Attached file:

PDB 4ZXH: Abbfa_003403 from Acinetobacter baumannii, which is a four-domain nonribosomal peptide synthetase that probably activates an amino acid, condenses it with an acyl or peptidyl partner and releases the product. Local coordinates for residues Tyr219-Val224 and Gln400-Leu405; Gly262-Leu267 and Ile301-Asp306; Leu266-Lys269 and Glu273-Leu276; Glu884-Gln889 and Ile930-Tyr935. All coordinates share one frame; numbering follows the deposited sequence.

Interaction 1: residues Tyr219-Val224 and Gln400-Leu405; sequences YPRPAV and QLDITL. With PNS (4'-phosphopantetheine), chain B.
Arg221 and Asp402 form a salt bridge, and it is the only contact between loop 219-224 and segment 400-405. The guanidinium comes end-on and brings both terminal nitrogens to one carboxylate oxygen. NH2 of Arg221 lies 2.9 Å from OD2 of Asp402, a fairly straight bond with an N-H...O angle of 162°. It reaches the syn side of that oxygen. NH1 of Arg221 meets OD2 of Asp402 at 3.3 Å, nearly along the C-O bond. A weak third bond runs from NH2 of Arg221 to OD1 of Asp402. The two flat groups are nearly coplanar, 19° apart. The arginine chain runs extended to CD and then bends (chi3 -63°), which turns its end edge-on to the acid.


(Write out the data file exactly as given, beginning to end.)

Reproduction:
PDB 4ZXH: Abbfa_003403 from Acinetobacter baumannii, which is a four-domain nonribosomal peptide synthetase that probably activates an amino acid, condenses it with an acyl or peptidyl partner and releases the product. Local coordinates for residues Tyr219-Val224 and Gln400-Leu405; Gly262-Leu267 and Ile301-Asp306; Leu266-Lys269 and Glu273-Leu276; Glu884-Gln889 and Ile930-Tyr935. All coordinates share one frame; numbering follows the deposited sequence.

Interaction 1: residues Tyr219-Val224 and Gln400-Leu405; sequences YPRPAV and QLDITL. With PNS (4'-phosphopantetheine), chain B.
Arg221 and Asp402 form a salt bridge, and it is the only contact between loop 219-224 and segment 400-405. The guanidinium comes end-on and brings both terminal nitrogens to one carboxylate oxygen. NH2 of Arg221 lies 2.9 Å from OD2 of Asp402, a fairly straight bond with an N-H...O angle of 162°. It reaches the syn side of that oxygen. NH1 of Arg221 meets OD2 of Asp402 at 3.3 Å, nearly along the C-O bond. A weak third bond runs from NH2 of Arg221 to OD1 of Asp402. The two flat groups are nearly coplanar, 19° apart. The arginine chain runs extended to CD and then bends (chi3 -63°), which turns its end edge-on to the acid.